UNIQUE function

The UNIQUE function returns a list of unique values in a list or range. 

Return unique values from a list of values

Return unique names from a list of names

Example of using =UNIQUE(B2:B11) to return a unique list of numbers

UNIQUE function in use to sort a list of names

Note: September 24, 2018: The UNIQUE function is one of several beta features, and currently only available to a portion of Office Insiders at this time. We'll continue to optimize these features over the next several months. When they're ready, we'll release them to all Office Insiders, and Office 365 subscribers.

=UNIQUE(array,[by_col],[exactly_once])

The UNIQUE function has the following arguments:

Argument

Description

array

Required

The range or array from which to return unique rows or columns

[by_col]

Optional

The by_col argument is a logical value indicating how to compare.

TRUE will compare columns against each other and return the unique columns

FALSE (or omitted) will compare rows against each other and return the unique rows

[exactly_once]

Optional

The exactly_once argument is a logical value that will return rows or columns that occur exactly once in the range or array. This is the database concept of unique.

TRUE will return all distinct rows or columns that occur exactly once from the range or array

FALSE (or omitted) will return all distinct rows or columns from the range or array

Notes: 

  • An array can be thought of as a row or column of values, or a combination of rows and columns of values. In the examples above, the arrays for our UNIQUE formulas are range D2:D11, and D2:D17 respectively.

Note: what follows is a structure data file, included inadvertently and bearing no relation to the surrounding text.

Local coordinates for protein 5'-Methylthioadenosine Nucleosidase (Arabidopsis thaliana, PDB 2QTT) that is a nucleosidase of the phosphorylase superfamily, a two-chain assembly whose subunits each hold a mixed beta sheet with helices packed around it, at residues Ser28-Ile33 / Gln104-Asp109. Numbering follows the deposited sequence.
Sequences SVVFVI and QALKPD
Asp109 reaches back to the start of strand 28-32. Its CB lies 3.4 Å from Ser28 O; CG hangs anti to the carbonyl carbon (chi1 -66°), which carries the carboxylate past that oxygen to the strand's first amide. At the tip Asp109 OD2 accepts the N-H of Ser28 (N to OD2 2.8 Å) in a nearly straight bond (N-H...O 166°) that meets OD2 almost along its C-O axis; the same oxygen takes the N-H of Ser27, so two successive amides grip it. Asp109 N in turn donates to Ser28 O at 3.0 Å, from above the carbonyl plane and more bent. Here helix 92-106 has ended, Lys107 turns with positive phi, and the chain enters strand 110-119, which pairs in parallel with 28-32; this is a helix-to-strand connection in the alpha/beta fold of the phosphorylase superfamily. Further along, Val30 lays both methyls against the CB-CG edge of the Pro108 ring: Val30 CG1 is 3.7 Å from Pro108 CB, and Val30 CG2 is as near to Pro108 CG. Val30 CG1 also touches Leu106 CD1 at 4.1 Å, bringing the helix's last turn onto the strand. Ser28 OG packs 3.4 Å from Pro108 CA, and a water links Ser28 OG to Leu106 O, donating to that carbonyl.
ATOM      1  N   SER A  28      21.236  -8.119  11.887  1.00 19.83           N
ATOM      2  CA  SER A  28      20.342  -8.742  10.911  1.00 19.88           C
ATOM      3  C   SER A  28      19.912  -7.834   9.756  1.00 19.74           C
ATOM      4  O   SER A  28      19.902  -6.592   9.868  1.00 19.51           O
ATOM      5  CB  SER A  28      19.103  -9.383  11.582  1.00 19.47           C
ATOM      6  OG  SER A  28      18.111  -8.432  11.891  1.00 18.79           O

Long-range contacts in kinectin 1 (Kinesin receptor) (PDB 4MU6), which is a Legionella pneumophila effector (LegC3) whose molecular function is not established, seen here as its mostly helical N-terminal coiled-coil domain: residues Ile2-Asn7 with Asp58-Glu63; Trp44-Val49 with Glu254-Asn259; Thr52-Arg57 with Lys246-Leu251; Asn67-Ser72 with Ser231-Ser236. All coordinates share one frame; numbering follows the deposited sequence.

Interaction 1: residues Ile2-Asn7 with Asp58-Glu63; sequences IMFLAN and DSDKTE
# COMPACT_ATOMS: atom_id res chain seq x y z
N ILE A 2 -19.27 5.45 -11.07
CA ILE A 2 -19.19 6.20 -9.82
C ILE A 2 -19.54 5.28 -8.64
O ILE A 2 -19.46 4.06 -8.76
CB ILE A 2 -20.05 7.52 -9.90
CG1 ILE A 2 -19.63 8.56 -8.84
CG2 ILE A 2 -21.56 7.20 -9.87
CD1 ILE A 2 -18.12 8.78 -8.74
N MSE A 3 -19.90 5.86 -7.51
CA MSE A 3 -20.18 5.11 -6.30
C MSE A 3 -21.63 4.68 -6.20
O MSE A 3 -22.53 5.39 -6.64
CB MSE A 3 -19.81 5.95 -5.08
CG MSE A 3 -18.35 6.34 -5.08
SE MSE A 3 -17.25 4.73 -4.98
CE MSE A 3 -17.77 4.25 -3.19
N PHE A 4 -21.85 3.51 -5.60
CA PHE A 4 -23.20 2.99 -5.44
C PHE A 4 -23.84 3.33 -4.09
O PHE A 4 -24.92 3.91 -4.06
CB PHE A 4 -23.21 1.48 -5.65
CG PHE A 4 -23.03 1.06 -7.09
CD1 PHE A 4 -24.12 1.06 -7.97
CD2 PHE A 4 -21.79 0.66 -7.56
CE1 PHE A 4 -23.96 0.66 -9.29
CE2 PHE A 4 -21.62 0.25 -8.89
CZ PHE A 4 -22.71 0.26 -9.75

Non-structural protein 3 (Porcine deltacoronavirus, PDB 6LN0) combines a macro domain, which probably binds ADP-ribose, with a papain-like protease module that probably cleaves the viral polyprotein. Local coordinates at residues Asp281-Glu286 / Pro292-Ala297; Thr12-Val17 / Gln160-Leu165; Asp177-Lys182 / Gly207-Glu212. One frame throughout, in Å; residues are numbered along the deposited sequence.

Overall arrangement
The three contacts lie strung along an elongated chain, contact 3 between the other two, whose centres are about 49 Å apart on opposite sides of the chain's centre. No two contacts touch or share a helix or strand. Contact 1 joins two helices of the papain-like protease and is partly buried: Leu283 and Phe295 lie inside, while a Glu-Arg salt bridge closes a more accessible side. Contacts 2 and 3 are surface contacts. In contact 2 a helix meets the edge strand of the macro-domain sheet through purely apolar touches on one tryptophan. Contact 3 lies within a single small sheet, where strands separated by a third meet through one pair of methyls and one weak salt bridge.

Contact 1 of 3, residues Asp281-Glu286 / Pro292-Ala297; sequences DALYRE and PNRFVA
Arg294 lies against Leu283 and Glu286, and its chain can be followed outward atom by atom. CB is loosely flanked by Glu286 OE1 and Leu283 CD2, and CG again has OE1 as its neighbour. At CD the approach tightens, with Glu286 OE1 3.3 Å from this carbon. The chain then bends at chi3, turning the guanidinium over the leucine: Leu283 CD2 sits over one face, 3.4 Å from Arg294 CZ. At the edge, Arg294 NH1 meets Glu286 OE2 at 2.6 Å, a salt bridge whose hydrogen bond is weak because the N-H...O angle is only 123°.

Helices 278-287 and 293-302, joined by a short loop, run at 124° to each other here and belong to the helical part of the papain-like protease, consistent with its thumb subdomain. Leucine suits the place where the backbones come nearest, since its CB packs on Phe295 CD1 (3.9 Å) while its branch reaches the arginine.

• The UNIQUE function will return an array, which will spill if it's the final result of a formula. This means that Excel will dynamically create the appropriate sized array range when you press ENTER. If your supporting data is in an Excel Table, then the array will automatically resize as you add or remove data from your array range if you're using Structured References. For more details, see this article on Spilled Array Behavior.

  • Excel has limited support for dynamic arrays between workbooks, and this scenario is only supported when both workbooks are open. If you close the source workbook, any linked dynamic array formulas will return a #REF! error when they are refreshed.

Examples

Example 1

This example uses SORT and UNIQUE together to return a unique list of names in ascending order.

Using UNIQUE with SORT to return a list of names in ascending order

Example 2

This example has the exactly_once argument set to TRUE, and the function returns only those customers who have had service one time. This can be useful if you want to identify people who have not returned for additional service, so you can contact them.

Using UNIQUE with the occurs_once argument set to true to return a list of names that only occur once.

Example 3

This example uses the ampersand (&) to concatenate last name and first name into a full name. Note that the formula references the entire range of names in A2:A12 and B2:B12. This allows Excel to return an array of all names.

Using UNIQUE with multiple ranges to concatenate First Name/Last Name columns into Full Name.

Tips: 

  • If you format the range of names as an Excel table, then the formula will automatically update when you add or remove names.

  • If you want to sort the list of names, you can add the SORT function: =SORT(UNIQUE(B2:B12&" "&A2:A12))

Example 4

This example compares two columns and returns only the unique values between them.

Using UNIQUE to return a list of sales people.

Need more help?

You can always ask an expert in the Excel Tech Community, get support in the Answers community, or suggest a new feature or improvement on Excel User Voice.

See Also

FILTER function

RANDARRAY function

SEQUENCE function

SORT function

SORTBY function

#SPILL! errors in Excel

Dynamic arrays and spilled array behavior

Implicit intersection operator: @

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